Electric drills make holes in a split second. But I generally prefer more manual methods for better control and precision - like hole punchers for metal and hand drills for resin and polymer clay jewelry pieces. In this tool review, I will compare between the use of a simple hand drill and a spiral rachet (spring) drill on polymers like resin and clay.

I bought a cheap manual drill from a local craft store. Little Windows sent a spiral rachet drill to me for review.  They both had bits for making hole sizes we typically need for jump ring insertion. The bits were inserted into the holes of the drills once the collet chuck had been unscrewed enough.  Then the collets were handtightened.

The manual drill actually had 2 bits but the small one was not useable.  It was so cheaply made its collet could not hold onto the small bit.  There were 3 different bits for the spiral rachet drill - I tested out its largest bit as it was closest in size with the manual one.  The first video* shows how a spiral rachet drill works.  It is simply an up and down action.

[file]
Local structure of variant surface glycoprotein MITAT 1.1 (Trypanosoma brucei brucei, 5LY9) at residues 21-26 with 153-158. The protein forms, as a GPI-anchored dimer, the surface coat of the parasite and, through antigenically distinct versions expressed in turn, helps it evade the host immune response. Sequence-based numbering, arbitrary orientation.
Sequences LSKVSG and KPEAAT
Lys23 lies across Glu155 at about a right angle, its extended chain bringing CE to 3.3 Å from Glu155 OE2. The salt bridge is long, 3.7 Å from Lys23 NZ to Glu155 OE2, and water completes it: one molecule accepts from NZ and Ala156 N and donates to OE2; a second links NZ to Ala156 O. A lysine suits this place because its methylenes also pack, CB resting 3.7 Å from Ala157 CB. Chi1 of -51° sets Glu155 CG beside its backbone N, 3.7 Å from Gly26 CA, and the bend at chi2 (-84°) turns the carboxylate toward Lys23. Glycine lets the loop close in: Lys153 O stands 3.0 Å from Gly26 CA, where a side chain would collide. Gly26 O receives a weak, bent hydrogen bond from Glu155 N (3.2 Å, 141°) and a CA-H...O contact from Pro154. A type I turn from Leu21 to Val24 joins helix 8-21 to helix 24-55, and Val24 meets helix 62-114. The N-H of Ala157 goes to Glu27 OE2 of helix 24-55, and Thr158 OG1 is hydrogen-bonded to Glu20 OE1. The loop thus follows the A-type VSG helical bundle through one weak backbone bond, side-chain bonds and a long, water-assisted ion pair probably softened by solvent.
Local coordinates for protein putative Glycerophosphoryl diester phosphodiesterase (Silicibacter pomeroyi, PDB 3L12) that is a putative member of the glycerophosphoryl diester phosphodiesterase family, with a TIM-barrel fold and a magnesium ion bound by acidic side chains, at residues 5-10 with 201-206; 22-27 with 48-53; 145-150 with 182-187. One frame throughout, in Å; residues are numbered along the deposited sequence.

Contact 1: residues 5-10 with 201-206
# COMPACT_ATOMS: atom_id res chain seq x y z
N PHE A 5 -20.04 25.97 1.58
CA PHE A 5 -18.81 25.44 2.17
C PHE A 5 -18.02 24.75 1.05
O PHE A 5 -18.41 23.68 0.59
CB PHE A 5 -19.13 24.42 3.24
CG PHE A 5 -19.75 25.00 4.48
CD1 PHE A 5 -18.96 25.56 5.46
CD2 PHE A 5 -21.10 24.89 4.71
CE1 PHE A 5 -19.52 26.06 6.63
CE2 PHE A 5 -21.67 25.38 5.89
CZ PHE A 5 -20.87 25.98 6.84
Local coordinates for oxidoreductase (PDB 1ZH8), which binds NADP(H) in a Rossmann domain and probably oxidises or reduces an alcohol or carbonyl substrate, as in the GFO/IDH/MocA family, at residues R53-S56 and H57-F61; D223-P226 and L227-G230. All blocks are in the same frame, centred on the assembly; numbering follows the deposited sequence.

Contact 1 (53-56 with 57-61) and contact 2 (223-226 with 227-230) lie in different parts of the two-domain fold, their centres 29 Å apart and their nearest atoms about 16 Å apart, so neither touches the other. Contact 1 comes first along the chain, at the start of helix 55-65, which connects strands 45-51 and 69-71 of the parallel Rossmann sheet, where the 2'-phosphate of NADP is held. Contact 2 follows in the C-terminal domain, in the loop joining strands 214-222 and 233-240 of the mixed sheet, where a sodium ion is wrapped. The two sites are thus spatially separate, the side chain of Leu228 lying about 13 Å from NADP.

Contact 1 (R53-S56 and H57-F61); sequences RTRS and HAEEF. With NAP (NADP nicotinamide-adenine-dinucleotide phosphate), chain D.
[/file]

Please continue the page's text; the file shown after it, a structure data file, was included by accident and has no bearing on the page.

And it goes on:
Both drills did the job with my snowflake resin jewelry pieces which had resin, unshrunk Shrinky Dink and resin film in layers.  It was harder going with completed Shrinky Dink pieces with the manual drill (not shown), mainly because the top of the drill was pressing uncomfortably into my palm.  Holes are best prepared using a single hole paper punch before shrinking!

Polymer clay was easy with both drill. The polymer clay piece I used was a test piece from Helen Breil - a polymer clay artisan and fellow member of the Grand River Bead Society.

The difference just as with the resin pieces is the time it takes. It is much faster with the spiral rachet drill as you can see from this second short video*.

I would definitely recommend a spiral rachet drill if you do a lot of polymer and resin work. It makes the task easier.  While the bits were fine for this particular spiral rachet drill, getting slightly bigger ones might make sense if you like to double up on jump rings for security.

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Original Post by THE BEADING GEM
Jewelry Making Tips - Jewelry Business Tips